That is not to say that the European economic model is bad for everyone. I agree that some people probably are better off under the European model. If you are a White, not very ambitious member of the middle to lower upper class (think liberal arts university professors, or White union members), the European model probably is better for you than the United States model.
But liberals often speak as if all that mattered were White union members (another example of this is in the minimum wage debate), but immigrants and minorities count as well and so do the non union members (White or not) and the very poor and even the very rich. And so the question is: are they better off under the European economic model? And on that I would say no. In addition to the exceptions mentioned above, the unemployment rate is significantly higher in European than in the United States (and especially higher if you have the bad luck of being a minority in Europe). And strong welfare nets notwithstanding, having a job counts for a lot (Highly recommended article here). It’s a source of self respect, pride and happiness. Furthermore, the unhappiness associated with being unemployed swamps out any happiness gains from the slightly higher job security gains of others.
And don’t say that ‘a couple percentage points of unemployment is worth it’, since even a couple points of unemployment could have a drastic affect on happiness levels. An economist explains: ‘Think about how hard it was to find a job back in January 2009 when our unemployment rate was 7.2%. The plight of the job-seeker wasn’t 30% worse than it was in May, 2008, when the unemployment rate was 5.5%. It was probably more like two or three times worse. Now imagine turning 7.2% unemployment into a way of life. It’s pretty awful to imagine, isn’t it? Well, you don’t just have to imagine it, because in France and Germany, 7.2% is normal. The horror!”
So to summarize: the European economic model is better for low ambition White union prone citizens. It’s worse for immigrants and minorities of all stripes. White non-union members. The United States model is better for those at the bottom and top of the economic ladder, and those who prefer risk and growth over stability.
“The same Times article observes that even without the workplace raids, deportations have reached new heights for two years running at the direction of President Barack Obama — revealing (as if we didn’t already know) that virulent xenophobia is alive and well in the Democratic party too. This is, after all, the same Barack Obama who said in his acceptance speech at the 2008 convention that nobody benefits when an employer undercuts American wages by hiring illegal workers. Well, sure. Nobody, that is, except the employer, his customers, and the illegal workers who, in Barack Obama’s universe, count as “nobody”.” — Steve Landsburg, professor of economics at the University of Rochester who blogs at The Big Questions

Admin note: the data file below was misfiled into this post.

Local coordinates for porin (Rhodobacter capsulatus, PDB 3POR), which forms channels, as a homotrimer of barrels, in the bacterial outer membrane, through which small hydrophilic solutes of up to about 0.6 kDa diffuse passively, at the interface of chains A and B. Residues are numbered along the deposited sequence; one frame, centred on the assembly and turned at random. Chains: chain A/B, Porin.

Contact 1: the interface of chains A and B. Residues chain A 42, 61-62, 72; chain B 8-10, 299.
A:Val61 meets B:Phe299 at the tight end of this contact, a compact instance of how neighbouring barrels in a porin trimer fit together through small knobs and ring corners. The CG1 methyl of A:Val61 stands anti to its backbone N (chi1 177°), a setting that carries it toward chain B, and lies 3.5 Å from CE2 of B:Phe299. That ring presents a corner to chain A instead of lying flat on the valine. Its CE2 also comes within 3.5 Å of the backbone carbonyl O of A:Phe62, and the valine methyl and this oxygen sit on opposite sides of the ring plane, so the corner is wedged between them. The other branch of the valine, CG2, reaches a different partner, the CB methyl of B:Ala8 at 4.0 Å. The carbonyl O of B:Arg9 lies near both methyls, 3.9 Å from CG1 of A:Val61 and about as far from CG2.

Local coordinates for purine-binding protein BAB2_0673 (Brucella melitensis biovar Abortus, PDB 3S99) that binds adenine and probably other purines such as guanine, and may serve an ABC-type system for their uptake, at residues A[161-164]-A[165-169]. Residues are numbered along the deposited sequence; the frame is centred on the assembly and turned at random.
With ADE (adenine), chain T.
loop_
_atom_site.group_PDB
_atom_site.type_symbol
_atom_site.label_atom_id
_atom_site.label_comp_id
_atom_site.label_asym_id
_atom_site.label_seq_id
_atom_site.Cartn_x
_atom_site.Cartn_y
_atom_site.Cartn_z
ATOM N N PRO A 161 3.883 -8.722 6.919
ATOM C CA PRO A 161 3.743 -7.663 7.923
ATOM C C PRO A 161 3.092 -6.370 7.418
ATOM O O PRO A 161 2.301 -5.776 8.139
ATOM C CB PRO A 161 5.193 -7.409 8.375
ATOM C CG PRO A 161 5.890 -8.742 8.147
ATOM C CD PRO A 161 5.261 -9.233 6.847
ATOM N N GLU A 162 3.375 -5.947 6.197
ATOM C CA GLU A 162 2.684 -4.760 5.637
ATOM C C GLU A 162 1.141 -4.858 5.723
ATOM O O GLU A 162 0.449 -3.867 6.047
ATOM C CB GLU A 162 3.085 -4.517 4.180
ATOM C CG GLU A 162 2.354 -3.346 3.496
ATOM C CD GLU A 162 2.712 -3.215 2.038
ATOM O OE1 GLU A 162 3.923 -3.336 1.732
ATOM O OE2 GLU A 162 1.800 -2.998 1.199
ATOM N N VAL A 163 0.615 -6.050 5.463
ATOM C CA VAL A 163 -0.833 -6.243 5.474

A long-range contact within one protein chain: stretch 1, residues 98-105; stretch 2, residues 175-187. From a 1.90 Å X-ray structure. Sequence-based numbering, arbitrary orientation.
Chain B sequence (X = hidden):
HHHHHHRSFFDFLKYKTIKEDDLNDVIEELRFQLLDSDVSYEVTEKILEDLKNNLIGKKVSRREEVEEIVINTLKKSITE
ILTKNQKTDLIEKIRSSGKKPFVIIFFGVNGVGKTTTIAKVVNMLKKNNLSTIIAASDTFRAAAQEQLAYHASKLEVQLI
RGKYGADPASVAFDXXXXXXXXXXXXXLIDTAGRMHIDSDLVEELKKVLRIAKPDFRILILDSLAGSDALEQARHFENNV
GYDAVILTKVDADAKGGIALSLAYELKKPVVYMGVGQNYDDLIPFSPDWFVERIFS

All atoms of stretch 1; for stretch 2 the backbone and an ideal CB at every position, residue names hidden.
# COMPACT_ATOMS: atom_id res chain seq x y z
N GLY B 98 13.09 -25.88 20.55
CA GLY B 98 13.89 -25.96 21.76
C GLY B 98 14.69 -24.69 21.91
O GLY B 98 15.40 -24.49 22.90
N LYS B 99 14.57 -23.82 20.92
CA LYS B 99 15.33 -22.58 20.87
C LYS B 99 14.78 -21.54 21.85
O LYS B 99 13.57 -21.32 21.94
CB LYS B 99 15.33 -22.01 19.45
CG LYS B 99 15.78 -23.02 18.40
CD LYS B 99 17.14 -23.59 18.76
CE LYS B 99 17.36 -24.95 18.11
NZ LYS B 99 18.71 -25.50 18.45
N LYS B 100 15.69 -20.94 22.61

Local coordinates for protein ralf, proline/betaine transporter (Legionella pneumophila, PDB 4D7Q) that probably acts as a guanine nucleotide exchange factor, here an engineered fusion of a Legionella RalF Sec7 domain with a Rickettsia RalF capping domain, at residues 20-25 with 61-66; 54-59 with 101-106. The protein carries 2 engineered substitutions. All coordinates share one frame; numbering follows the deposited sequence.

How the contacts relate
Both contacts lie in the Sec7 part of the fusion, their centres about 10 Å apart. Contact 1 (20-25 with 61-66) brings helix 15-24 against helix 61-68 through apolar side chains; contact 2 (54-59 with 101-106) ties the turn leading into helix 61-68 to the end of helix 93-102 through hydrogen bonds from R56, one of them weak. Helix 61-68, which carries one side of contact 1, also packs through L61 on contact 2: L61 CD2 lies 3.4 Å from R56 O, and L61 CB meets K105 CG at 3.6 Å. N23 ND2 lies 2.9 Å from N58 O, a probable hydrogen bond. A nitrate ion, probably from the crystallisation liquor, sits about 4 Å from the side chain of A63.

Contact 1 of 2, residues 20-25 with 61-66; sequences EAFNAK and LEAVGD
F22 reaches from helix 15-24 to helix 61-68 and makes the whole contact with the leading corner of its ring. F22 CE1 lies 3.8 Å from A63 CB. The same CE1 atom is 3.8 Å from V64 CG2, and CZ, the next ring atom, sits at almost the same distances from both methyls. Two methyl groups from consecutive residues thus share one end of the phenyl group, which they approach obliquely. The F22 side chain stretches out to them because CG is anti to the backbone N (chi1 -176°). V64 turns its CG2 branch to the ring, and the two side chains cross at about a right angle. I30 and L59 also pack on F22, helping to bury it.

“One of America’s sources of long-term strength is its ability to assimilate foreign talent, argues former Pentagon planning official Thomas Mahnken in the new issue of Saisphere, an obscure in-house publication of the international affairs school at the Johns Hopkins University. ”Such immigration could prove to be an enduring source of U.S. strategic advantage,” he writes. “How effective the United States proves in assimilating these new immigrants into the life of the nation will play a major role in determining its strategic effectiveness. The United States’ historical ability to assimilate has given it a distinct advantage over most other nations, which display little willingness to incorporate immigrants into the mainstream of their societies.”" — Thomas E Ricks, blogging at Foreign Policy
A couple of people have asked me privately what I think about the Dream Act so I thought I would post it here as well. This has been my general reply to the question:
“There is a trade off (inverse relationship) between welfare and immigration. The more welfare, the less people are supportive of immigration. The more immigration, the less people are supportive of welfare. And the inverse relationship is especially strong when it’s immigrants themselves getting welfare. The more people perceive of immigrants coming for welfare checks, for example, the less they will be tolerant of more immigrants.
So by default, because I want more immigrants in the United States, I am generally against any welfare that seems to benefit immigrants. But the Dream Act is tricky. It’s not exactly welfare. It’s more like “level playing field” type welfare. Without it, you create this poor underclass with no real hope to get ahead. So I am torn. That makes me want to support it.
In the end, I don’t know which way I would ultimately vote on the legislation. I probably would vote for it, but very reluctantly. Instead, I wish this was more of a private charity kind of thing. Create a private charity that pays for immigrants education, for example. Forcing others to pay via taxes is only going to create backlash – and ultimately, harm other immigrants wishing to come to the United States.“
One of the biggest blind spots of policymakers and pundits is the inability to take target market into account. For example, you can’t just compare the wages of employees at Hilton Hotels vs Motel 6′s and conclude that Hilton Hotels are superior because the employees are paid more. You have to take the companies vastly different target market into account. Motel 6′s target a much poorer and cost sensitive segment of the economy, and so it’s understandable that they pay their employees less. In addition, Motel 6′s also hire from a lower socioeconomic level than does Hilton Hotels, so again you’d expect their pay to be lower (in exchange for lower productivity, ie education, ability to speak English, etc). What seemed like a bad wrap for the poor without taking target market into account, turns out to be an overall net gain when it’s included (who doubts that from the poor’s perspective, Motel 6′s are better than Hilton hotels?).